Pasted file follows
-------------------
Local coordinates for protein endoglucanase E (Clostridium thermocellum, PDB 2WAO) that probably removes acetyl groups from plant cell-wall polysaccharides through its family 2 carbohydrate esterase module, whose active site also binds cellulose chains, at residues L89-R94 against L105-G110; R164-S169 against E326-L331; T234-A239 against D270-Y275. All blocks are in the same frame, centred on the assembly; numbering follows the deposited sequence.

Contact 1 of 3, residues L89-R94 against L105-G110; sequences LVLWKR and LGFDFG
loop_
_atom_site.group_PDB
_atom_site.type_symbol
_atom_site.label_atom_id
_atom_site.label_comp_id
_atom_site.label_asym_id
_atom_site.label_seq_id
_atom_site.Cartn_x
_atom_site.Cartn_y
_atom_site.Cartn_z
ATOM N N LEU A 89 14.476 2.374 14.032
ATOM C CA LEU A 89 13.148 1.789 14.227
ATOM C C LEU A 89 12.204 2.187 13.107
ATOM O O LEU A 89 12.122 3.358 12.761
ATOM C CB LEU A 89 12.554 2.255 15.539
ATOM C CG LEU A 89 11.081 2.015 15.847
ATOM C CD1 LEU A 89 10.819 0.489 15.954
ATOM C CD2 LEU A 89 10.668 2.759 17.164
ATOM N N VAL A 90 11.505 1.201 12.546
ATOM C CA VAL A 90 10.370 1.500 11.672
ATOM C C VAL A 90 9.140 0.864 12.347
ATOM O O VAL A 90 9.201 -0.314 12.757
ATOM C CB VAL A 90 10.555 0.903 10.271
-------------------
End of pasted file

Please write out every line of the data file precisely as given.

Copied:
Local coordinates for protein endoglucanase E (Clostridium thermocellum, PDB 2WAO) that probably removes acetyl groups from plant cell-wall polysaccharides through its family 2 carbohydrate esterase module, whose active site also binds cellulose chains, at residues L89-R94 against L105-G110; R164-S169 against E326-L331; T234-A239 against D270-Y275. All blocks are in the same frame, centred on the assembly; numbering follows the deposited sequence.

Contact 1 of 3, residues L89-R94 against L105-G110; sequences LVLWKR and LGFDFG
loop_
_atom_site.group_PDB
_atom_site.type_symbol
_atom_site.label_atom_id
_atom_site.label_comp_id
_atom_site.label_asym_id
_atom_site.label_seq_id
_atom_site.Cartn_x
_atom_site.Cartn_y
_atom_site.Cartn_z
ATOM N N LEU A 89 14.476 2.374 14.032
ATOM C CA LEU A 89 13.148 1.789 14.227
ATOM C C LEU A 89 12.204 2.187 13.107
ATOM O O LEU A 89 12.122 3.358 12.761
ATOM C CB LEU A 89 12.554 2.255 15.539
ATOM C CG LEU A 89 11.081 2.015 15.847
ATOM C CD1 LEU A 89 10.819 0.489 15.954
ATOM C CD2 LEU A 89 10.668 2.759 17.164
ATOM N N VAL A 90 11.505 1.201 12.546
ATOM C CA VAL A 90 10.370 1.500 11.672
ATOM C C VAL A 90 9.140 0.864 12.347
ATOM O O VAL A 90 9.201 -0.314 12.757
ATOM C CB VAL A 90 10.555 0.903 10.271